Kazuo Ishiguro and Max Frisch: Bending Facts in Unreliable and Unnatural Narration
Table Of Contents
- About the author
- About the book
- This eBook can be cited
- Table of Contents
- Part One: Establishing Fictional Facts
- 1.1 Bending Facts in Unreliable Narration
- 1.1.1 Potential Textual Signals of Unreliable Narration
- 1.1.2 Types of Unreliable Narration
- 1.2 Delineating the Borders of Unreliable Narration: Possible-World Theory and World-Constructing Homodiegetic Narrators
- 1.3 Relevant Philosophical, Psychoanalytical, and Psychological Theories and Concepts
- Part Two: The Retold and Relived Identities of Kazuo Ishiguro’s Narrators
- 2.1 The Distorted Self-Portrait: Unreliable Narration in An Artist of the Floating World
- 2.2 The Contagious Wound: Unnatural Narration in The Unconsoled
- 2.3 The Dream Come (Almost) True: Unreliable and Unnatural Narration in When We Were Orphans
- Part Three: The Invented Identities of Max Frisch’s Narrators in Comparative Perspective
- 3.1 The Guided Coincidence: Unreliable Narration in Homo faber
- 3.1.1 Homo faber and Ishiguro’s novels
- 3.2 The Man without a Past: Two Levels of Potential Narrative Unreliability in Stiller
- 3.2.1 Stiller and Ishiguro’s novels
- 3.3 The Search for a Story: The Narration of Possibilities in Mein Name sei Gantenbein
- 3.3.1 Gantenbein and Ishiguro’s Novels
- Works Cited
← 6 | 7 → Acknowledgements
The extensive research that went into this book would not have been possible without my academic stays in Freiburg (in 2007 and 2008) and Zurich (2008–2009), funded by the government of Baden-Wurttemberg, the German Academic Exchange Service (DAAD), and the Swiss government, respectively. I wish to take this opportunity to thank these institutions for awarding me research grants.
The origins of this monograph go back to my doctoral thesis on unreliable narration at the Department of Comparative Literature of Masaryk University in Brno, Czech Republic. I owe an enormous debt of gratitude to three women who played a crucial role in the development and completion of this project. Monika Fludernik kindly allowed me to work under her supervision during my two stays at the University of Freiburg, helped me to get my bearings in the world of narratology, and has continued to support me to this day. Her priceless advice and expert criticism of my doctoral thesis contributed greatly to the present form of this book; I also thank her for suggesting I publish this monograph in the present series. I am also immensely grateful to my doctoral supervisor, Milada Franková, who ceaselessly encouraged me not only during my work on my thesis but also throughout the whole course of my university studies. She has always been ready to help and give advice. The same pertains to Kateřina Prajznerová: I would have been lost without her meticulous reading of my papers and drafts, her invaluable comments, and tireless encouragement.
I am further indebted to Zbyněk Fišer, the head of the Department of Czech Literature in Brno (my current affiliation), for his helpful attitude and patience with me as I prepared this book. I also owe thanks to several scholars currently or previously affiliated with the University of Freiburg, especially Jan Alber, Dorothee Birke, and Greta Olson, for their willingness to discuss my research and their valuable advice. Further, I wish to thank my former fellow doctoral students at the Department of English and American Studies in Brno for their useful commentary on my work in progress.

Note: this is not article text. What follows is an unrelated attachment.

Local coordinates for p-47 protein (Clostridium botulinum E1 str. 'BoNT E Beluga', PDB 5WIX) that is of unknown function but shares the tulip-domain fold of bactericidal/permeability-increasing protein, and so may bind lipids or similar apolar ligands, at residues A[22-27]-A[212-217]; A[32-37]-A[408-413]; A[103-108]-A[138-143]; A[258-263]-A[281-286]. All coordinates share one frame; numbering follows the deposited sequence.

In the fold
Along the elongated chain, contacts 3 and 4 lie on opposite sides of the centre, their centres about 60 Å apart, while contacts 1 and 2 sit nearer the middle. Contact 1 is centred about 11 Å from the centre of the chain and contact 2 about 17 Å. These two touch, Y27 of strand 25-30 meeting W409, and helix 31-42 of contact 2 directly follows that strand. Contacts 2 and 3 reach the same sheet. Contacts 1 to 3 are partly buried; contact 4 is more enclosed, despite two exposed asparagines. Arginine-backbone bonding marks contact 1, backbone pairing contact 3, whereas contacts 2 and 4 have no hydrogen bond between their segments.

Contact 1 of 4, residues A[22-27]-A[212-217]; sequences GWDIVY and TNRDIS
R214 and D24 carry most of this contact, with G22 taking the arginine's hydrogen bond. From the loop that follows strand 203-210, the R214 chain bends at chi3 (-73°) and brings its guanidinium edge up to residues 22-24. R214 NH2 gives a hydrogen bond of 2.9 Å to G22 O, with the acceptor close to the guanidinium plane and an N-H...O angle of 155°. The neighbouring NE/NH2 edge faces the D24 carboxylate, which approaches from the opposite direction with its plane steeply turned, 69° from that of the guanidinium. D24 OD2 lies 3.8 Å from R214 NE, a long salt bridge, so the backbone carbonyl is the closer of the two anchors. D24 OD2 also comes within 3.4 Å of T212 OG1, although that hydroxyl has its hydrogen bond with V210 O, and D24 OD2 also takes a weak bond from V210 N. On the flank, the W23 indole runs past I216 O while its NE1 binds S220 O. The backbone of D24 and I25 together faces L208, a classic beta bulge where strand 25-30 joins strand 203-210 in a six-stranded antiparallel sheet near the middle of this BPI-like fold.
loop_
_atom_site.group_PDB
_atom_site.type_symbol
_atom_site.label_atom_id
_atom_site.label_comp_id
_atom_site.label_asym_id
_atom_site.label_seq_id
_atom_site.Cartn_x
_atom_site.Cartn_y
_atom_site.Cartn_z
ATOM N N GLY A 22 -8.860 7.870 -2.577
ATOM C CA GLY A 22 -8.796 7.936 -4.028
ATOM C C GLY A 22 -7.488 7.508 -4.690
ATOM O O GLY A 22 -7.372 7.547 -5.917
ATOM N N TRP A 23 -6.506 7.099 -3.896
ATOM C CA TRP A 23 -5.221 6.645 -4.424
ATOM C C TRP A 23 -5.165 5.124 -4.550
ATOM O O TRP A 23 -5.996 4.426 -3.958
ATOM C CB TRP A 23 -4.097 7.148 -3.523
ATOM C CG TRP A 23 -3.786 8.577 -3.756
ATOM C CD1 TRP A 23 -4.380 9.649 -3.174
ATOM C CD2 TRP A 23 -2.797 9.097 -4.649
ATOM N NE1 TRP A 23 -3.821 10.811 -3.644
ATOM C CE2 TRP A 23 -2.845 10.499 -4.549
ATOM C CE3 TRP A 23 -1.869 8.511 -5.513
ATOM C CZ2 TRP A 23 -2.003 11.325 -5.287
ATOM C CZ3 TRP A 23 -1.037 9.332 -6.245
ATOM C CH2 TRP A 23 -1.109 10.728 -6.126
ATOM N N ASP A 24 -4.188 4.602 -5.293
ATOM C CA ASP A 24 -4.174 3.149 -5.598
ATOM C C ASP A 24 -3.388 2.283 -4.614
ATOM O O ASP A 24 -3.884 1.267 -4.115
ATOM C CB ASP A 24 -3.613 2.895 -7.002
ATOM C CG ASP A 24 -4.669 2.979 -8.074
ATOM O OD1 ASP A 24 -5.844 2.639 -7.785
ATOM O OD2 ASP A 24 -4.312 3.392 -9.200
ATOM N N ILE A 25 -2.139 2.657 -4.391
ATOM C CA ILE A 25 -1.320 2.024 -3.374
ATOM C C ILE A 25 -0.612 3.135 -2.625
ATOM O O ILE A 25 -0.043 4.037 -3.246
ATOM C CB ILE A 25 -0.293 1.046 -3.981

I owe special thanks to my editor, Nicholas Orsillo, for painstakingly proofreading the whole manuscript and making precious suggestions. Any remaining errors and infelicities are my own.
← 7 | 8 → Cordial thanks go to my family for their unstinting support and to my friends and colleagues for encouragement and inspiration. Last but not least, I thank Martin Širůček for unfailingly supporting me and believing in me, and for patiently listening to my ideas and willingly discussing them.
← 8 | 9 → Introduction
Since I started examining unreliable narrators in fiction, I have heard numerous jokes from friends and other people about the subject of my research, often along the lines of “so you’re writing about me” or “you should have a good look at [a friend’s name].” People have also shared with me their speculations about what this thing called unreliable narrator might be. These reactions probably result from the fact that the terms unreliable narrator and unreliable narration make use of common words widely used in everyday language. Compared to the concepts of, say, homodiegesis or focalization, unreliable narration is much more likely to elicit ideas about its meaning in people who do not engage in literary studies. Such ideas, however, often fail to fully coincide with how theorists of narrative understand this concept. This situation is not so surprising and provides no reason to be alarmed. However, the terminological ambiguity is repeated on a smaller scale even among students and critics of literature: I have had to learn to differentiate between the wider and narrower senses in which the term unreliable narrator is used.